A Message from Department Head Jim DiCarlo

  • Message from the Head

A Message from Department Head Jim DiCarlo

As a Department, basic science is our core strength, as this is the key to applications ranging from detection, prevention and treatment of disorders of the mind, to next-generation intelligence systems, and to improvements in how we educate our children. Our incredible community is making real progress working towards these initiatives in service of our mission — “to reverse engineer the mechanisms of the mind.”

For this special issue, we focus on an area of research with overwhelming societal impact: disorders of the mind. The BCS Complex (a.k.a MIT Building 46) is currently the hub of several important collaborative activities in this space, including the Hock E. Tan and K. Lisa Yang Center for Autism Research, the Poitras Center for Psychiatric Disorders Research, the Simons Center for the Social Brain, the Aging Brain Initiative, and the newly-established Alana Down Syndrome Center. Research organized by and through these efforts and others is progressing rapidly. Indeed, many BCS faculty members, employing a variety of cutting-edge tools and techniques, study mechanisms that are currently thought to be most closely related to developmental disorders such as autism and dyslexia, to neuropsychiatric disorders such as schizophrenia and bipolar disorder, to neurodegenerative disorders such as Alzheimer’s disease and Parkinson’s disease.

Learn more about Prof. Li-Huei Tsai’s research that recently made a splash in the news, shedding light on a new, potentially non-invasive way to treat Alzheimer’s disease. Our feature story does a deep dive into four of the many BCS faculty members working directly on how brain mechanisms can go awry. From where I sit, all of these amazing efforts and those of our entire community have one key thing in common — they each aim to build a scientific understanding of the mechanisms that underlie the mind. That scientific understanding will in turn lead to the emergence of entirely novel, rationally designed and highly effective ways to detect and ameliorate disorders of the mind.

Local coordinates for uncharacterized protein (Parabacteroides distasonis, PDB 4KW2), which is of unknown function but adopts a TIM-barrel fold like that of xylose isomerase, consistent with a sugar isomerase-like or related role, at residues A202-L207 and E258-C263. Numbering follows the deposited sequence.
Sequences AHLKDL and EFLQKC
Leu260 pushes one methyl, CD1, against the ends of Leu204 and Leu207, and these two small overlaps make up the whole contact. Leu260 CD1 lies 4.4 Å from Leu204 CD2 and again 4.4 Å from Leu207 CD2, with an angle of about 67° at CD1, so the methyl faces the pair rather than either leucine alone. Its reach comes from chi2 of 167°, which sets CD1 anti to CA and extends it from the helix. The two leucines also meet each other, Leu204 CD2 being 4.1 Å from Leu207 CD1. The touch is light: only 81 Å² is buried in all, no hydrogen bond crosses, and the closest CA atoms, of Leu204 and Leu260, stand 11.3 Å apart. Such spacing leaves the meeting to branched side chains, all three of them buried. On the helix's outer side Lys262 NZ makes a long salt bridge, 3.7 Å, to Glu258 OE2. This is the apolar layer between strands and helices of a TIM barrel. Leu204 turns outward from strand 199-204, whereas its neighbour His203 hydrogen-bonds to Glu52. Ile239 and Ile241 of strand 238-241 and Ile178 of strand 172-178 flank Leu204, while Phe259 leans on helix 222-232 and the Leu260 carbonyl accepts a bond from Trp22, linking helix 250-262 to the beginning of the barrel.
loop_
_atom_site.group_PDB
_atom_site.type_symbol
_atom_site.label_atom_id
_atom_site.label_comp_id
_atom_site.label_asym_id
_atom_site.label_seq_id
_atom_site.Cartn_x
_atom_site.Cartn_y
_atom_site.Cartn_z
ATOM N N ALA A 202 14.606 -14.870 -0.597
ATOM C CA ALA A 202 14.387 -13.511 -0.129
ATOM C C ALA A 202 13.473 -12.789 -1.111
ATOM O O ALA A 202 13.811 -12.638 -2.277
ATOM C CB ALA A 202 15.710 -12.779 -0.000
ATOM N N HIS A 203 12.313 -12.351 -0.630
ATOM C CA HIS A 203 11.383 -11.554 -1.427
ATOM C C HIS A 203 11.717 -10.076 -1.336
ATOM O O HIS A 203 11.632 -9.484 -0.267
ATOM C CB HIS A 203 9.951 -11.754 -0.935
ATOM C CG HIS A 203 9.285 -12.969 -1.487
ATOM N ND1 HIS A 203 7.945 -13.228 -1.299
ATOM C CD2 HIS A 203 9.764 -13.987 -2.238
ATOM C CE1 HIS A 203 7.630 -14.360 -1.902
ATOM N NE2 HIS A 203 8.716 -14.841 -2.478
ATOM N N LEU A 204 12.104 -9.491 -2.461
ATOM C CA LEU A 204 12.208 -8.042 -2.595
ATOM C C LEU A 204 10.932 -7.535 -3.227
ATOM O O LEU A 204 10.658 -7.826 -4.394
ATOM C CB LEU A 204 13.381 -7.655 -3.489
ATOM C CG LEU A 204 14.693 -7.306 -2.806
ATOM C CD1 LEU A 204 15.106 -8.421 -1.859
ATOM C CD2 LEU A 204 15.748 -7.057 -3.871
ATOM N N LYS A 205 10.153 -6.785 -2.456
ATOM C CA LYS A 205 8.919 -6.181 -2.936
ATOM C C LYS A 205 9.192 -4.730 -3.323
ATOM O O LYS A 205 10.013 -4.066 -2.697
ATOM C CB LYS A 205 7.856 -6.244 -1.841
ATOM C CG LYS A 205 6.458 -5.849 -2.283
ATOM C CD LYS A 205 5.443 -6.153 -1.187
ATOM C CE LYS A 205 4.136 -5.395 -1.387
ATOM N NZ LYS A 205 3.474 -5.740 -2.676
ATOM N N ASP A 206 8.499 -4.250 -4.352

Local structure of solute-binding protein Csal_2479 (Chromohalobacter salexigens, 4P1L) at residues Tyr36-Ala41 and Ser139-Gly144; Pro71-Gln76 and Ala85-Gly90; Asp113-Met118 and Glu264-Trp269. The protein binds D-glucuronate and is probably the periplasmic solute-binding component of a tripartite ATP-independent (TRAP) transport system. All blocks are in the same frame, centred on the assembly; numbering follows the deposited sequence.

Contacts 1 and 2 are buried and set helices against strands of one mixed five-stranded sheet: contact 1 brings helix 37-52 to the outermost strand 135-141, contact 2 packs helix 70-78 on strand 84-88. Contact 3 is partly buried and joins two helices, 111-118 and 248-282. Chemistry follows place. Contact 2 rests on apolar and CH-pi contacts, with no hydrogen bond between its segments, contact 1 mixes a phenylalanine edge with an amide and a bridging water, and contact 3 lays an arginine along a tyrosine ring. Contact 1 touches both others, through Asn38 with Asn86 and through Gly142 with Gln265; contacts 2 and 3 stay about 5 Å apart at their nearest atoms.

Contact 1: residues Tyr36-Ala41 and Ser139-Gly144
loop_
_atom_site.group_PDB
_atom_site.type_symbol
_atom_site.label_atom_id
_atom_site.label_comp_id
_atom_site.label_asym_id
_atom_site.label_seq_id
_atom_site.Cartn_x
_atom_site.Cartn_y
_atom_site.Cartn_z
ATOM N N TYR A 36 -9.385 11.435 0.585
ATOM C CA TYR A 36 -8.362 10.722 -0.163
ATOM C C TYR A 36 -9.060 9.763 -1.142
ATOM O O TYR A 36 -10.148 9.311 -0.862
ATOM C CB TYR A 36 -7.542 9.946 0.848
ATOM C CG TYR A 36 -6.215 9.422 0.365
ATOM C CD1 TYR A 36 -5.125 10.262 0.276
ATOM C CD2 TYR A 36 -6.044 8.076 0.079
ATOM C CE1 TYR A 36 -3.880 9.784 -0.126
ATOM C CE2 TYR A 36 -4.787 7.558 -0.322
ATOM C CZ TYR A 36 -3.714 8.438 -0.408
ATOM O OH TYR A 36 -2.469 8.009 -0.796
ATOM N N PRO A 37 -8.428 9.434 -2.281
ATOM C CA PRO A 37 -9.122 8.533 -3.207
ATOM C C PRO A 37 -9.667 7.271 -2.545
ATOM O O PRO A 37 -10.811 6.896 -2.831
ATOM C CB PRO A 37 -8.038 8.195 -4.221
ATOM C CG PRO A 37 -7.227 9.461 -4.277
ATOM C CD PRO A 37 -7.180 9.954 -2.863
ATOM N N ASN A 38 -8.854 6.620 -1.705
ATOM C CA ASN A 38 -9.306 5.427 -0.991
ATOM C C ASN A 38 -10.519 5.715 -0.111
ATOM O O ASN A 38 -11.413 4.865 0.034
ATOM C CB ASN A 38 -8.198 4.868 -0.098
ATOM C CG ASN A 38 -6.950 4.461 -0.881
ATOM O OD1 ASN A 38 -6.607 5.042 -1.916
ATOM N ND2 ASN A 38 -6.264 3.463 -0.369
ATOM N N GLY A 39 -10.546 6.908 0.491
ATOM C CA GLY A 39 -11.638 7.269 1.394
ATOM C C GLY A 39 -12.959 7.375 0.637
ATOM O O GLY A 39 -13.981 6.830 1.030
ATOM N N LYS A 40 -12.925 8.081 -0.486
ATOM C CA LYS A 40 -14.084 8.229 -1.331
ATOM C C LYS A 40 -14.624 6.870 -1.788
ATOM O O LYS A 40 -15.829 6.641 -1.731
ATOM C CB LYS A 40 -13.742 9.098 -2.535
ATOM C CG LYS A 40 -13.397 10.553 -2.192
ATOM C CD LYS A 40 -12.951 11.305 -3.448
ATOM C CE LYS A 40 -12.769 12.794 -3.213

Though many questions about the brain and mind are left to answer, one thing is certain: we will not succeed in our mission without the hard work and dedication of our amazing community. From our faculty leading the charge in the labs to the significant efforts of our students, postdocs, research and administrative staff who do the work day-to day; to the friends of the Department who provide the resources and support we need to keep going — you are all vital to our mission. Each and every day, seeing your faces in the labs, hallways and classrooms reminds me of how lucky I am to be a part of this one of a kind community.